Tuesday, April 1, 2014

Money - The Giver of All Good Things?

Today at church, the sermon was about money.  And I’ve no idea why I was hearing it, but here it goes.

I grew up with money being an issue.  And I’ve had times in the past where I served this god that I thought was the provider of all good things.  I worried and worried over whether there was enough of this god for me.

Then I heard the still, small voice through the chaotic darkness in which I’d found myself:  Choose today whom you will serve (Joshua 24:15).

Jesus said, “You cannot serve both God and Money” (Matthew 6:24).

Hindsight is a bit of a cruel mistress allowing us to both suffer in our past stupidity asking “Why” and learn from that stupidity – to see things more clearly outside of the situation we were in.

As I served the god named Money that I thought was the giver of all good things, Lord God, Yahweh, was saying, “I taught you how to pray: ‘Give us this day our daily bread’” (Luke 11:3).

God will not provide all of us with “one hundred billlliondollars!,” but he will provide all of us what we need for this day.  What will he do about tomorrow?  Tomorrow, he will provide all of us what we need for that day.  God doesn’t always change our situation, but if we try and commune with him (“Hey, God, it’s me again…”), he will help us change our perspective.  “I don’t know where it’s going to come from, Father, but I trust you to provide it.”

This god called Money will not solve all our problems.  Point of fact, God in Heaven isn’t going to solve all our problems, but he is there with us always.  Money is not so gracious.

Money itself isn’t really the problem either.  It is our reaction to it.  First, there's serving it, as I did, treating it as the giver of all good things.  And it was and is a shaming god.  Shame says “There is something wrong with you.”  Shame is wrong.  God the Creator is not a shaming god.  He is a God of conviction who does prod with guilt; guilt says, “You’re doing something wrong.”  Guilt attacks our actions; shame attacks our identity, our being.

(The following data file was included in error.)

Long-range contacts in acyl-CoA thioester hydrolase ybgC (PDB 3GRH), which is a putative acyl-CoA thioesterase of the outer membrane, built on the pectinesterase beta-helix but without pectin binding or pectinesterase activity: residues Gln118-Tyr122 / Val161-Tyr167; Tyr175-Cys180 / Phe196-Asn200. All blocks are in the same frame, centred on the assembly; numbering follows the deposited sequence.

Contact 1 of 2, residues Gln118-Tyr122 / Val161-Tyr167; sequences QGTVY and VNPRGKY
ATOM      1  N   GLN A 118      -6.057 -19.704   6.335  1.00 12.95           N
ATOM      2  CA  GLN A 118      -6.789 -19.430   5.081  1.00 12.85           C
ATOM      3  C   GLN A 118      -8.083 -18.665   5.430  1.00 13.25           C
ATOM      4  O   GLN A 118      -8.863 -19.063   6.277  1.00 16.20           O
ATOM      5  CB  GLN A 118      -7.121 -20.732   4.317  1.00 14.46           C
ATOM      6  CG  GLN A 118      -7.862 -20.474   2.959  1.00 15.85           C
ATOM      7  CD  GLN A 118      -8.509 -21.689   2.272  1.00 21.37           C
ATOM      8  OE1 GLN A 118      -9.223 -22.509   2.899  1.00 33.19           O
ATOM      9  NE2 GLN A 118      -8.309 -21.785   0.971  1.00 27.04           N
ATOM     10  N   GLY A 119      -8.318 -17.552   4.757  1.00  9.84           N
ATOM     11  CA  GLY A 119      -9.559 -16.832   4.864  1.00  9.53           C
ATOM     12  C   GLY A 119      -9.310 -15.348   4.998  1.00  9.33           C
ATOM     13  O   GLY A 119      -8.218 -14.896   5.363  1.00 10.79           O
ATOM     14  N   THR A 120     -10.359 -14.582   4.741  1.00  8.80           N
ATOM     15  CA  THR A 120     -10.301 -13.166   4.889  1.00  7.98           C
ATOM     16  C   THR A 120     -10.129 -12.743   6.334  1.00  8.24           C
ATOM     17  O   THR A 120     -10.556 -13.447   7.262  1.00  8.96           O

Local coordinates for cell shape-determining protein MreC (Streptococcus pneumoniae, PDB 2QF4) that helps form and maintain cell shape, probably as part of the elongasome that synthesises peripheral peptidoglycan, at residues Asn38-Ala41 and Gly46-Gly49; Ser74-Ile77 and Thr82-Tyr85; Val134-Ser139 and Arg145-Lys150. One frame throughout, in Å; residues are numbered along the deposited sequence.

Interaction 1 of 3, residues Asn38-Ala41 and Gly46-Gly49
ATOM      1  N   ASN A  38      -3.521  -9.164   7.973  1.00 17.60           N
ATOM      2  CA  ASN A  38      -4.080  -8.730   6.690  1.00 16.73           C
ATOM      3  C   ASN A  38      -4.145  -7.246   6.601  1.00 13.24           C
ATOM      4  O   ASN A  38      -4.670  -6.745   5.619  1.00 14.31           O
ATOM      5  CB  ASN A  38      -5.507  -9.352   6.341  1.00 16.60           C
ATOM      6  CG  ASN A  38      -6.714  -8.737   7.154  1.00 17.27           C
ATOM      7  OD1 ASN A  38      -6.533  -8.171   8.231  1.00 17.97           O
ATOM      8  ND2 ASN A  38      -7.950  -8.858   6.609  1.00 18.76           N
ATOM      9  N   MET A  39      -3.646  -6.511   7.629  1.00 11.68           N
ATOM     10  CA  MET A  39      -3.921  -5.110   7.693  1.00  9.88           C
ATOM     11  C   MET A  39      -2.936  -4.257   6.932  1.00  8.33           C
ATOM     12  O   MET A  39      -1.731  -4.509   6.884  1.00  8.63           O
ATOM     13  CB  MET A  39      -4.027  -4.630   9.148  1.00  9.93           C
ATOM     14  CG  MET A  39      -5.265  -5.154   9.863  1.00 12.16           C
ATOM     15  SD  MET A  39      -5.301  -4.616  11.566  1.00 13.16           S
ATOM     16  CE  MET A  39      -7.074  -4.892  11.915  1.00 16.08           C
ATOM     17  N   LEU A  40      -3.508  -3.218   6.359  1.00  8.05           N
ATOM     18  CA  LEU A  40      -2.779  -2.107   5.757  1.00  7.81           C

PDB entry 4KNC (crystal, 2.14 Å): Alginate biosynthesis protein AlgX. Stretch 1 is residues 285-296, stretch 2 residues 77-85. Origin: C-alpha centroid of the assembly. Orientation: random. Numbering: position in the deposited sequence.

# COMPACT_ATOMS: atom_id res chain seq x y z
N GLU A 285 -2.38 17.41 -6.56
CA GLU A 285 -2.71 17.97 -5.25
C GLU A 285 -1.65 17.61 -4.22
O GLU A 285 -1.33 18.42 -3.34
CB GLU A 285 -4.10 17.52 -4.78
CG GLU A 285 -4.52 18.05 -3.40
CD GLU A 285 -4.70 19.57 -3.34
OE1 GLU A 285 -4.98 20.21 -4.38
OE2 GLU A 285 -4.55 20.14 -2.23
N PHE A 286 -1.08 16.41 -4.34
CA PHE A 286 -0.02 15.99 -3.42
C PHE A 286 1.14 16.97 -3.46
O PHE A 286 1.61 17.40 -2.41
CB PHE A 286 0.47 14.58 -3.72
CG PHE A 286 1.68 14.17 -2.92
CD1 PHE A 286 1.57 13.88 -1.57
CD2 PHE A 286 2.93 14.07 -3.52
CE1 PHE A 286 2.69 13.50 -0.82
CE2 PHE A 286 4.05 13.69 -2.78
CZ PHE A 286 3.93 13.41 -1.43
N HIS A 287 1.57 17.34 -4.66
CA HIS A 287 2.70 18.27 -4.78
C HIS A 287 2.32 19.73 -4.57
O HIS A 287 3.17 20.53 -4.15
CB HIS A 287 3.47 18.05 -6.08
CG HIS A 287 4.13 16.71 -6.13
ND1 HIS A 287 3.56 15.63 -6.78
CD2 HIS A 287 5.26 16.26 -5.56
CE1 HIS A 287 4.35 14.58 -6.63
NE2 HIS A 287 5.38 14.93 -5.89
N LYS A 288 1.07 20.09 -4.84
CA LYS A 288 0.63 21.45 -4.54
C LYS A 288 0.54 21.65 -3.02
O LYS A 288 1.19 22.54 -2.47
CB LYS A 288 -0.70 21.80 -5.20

Serving money is one reaction to it.  Loving it is another – this reaction I flirt with, but recognize it more quickly and am able to fight it off.  1 Timothy 6:10 says, “For the love of money is a root of all kinds of evil.  Some people, eager for money, have wandered from the faith and pierced themselves with many griefs.”  As Ecclesiastes 5:10 states, loving money means you never have enough.  Just a little bit more.  The “one hundred billion dollars!” you received in ransom for the entire planet wouldn’t be enough.  Just a little bit more.  The paycheck you receive, you’re not satisfied with it – why can’t I make just a little bit more?  (This is the tease that gets whispered in my ear, and I have to put up my dukes.)  Just a little bit more.

What is between me and my God, as I’ve written before, is a relationship.  Religion is more a way to express one’s love.

When you fall in love with a person, you can’t get enough of that person – you want to spend every last second with that person, can’t wait to hear what that person is going to say next.  You can’t get enough.  Just a little bit more.